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Is boredom good for us?

School’s out for Summer!!  Who doesn’t remember that feeling of being a kid (and for those of us older folks - the famous Alice Cooper song!) - those seemingly endless days ahead with no books, no homework, no teachers, nothing but great weather, and long days filled with fun!  


Fast forward a few days and if no structured activities have been carefully planned and executed for every waking moment, the dreaded whine of “I’m bored” is heard throughout the house.  If you listen carefully, you can hear the deep collective sighs of parents who believe it is their parental duty to make certain their progeny are never ever bored!  

Kids laughing during a fun after-school program

(Kids laughing and creating fun pictures during a Knuckleball Comedy after-school program)


So imagine my surprise to find an article this week in a major newspaper titled “Let Kids Get Bored.  It’s Good for Them.”  As it turns out, while kids certainly do benefit from structured activities during those long hot days of summer (maybe a day camp that offers comedy improv with Knuckleball Comedy?), they also need time for self discovery, even if that arises out of a feeling of boredom.  


As a psychologist noted, boredom is normal, natural and healthy, and in moderate doses it can offer valuable learning opportunities, spurring creativity and problem solving and motivating children to seek out activities that feel meaningful to them.  Parents shouldn’t guard their kids from ever feeling bored, any more than they can guard them from ever feeling sad, frustrated or angry.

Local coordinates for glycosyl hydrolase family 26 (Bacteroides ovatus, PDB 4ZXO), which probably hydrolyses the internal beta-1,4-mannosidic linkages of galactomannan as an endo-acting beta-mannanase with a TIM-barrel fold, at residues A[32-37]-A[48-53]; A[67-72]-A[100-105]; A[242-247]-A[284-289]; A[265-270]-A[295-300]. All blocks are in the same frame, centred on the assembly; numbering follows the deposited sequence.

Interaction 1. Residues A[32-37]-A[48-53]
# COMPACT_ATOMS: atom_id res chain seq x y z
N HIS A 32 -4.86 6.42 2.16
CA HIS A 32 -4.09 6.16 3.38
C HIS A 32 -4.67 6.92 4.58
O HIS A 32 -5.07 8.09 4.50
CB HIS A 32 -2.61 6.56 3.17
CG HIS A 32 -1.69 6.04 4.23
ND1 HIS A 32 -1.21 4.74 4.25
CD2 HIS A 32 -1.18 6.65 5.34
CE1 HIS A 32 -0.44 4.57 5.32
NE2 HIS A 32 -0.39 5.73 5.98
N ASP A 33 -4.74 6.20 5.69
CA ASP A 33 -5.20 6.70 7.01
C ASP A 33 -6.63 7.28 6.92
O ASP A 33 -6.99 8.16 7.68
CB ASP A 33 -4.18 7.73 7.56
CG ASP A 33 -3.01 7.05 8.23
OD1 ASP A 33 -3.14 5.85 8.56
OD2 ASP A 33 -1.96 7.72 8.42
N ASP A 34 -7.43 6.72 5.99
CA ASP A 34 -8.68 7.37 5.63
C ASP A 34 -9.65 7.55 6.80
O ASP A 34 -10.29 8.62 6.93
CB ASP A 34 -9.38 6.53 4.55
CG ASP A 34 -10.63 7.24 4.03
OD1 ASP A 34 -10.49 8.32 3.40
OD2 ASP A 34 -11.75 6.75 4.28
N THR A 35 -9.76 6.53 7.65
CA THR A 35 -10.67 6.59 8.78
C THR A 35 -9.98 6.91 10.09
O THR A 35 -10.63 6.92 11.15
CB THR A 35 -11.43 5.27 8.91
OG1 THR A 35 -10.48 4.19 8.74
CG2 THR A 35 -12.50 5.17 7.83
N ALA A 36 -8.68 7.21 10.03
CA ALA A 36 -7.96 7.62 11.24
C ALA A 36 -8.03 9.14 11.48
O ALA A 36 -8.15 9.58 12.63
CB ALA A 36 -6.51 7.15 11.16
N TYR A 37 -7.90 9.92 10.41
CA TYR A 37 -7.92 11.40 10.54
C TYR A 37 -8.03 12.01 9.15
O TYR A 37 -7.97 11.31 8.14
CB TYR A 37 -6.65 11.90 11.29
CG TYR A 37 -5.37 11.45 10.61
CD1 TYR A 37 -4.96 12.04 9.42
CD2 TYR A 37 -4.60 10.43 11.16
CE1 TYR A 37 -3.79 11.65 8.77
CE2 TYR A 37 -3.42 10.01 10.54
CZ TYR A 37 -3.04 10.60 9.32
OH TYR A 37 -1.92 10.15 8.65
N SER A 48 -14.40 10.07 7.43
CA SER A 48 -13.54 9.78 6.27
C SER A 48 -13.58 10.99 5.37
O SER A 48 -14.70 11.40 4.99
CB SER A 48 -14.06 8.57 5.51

For example, the Dr. noted, if you let your kids loose in the backyard, they may feel bored initially, but they can learn to prevent that feeling, or resolve it, by finding activities that are meaningful to them, whether that’s counting bugs, playing with a ball or drawing with sidewalk chalk.  In this way children may discover their innate love of nature, sports or art, or even the pleasure they can find in simply relaxing or indulging in fantasy play.  


Getting kids off the phones and back to more simple play can be challenging.  Of course, If they’ve taken some social-emotional learning (SEL) with Knuckleball Comedy, learning the basics of improvisation, performance and other interactive play, they’ll be better prepared to find creative outlets when that feeling of boredom strikes.


So this gets me thinking about adults.  Many of us would say we’re never bored.  Then again, how often do we aimlessly scroll through our phones, sometimes even in the middle of a conversation with someone - in person!  Is that an outlet for boredom even if we don’t recognize it as such?  


Maybe we should all take a time out from our phones and see what happens?  I might just write another blog! 


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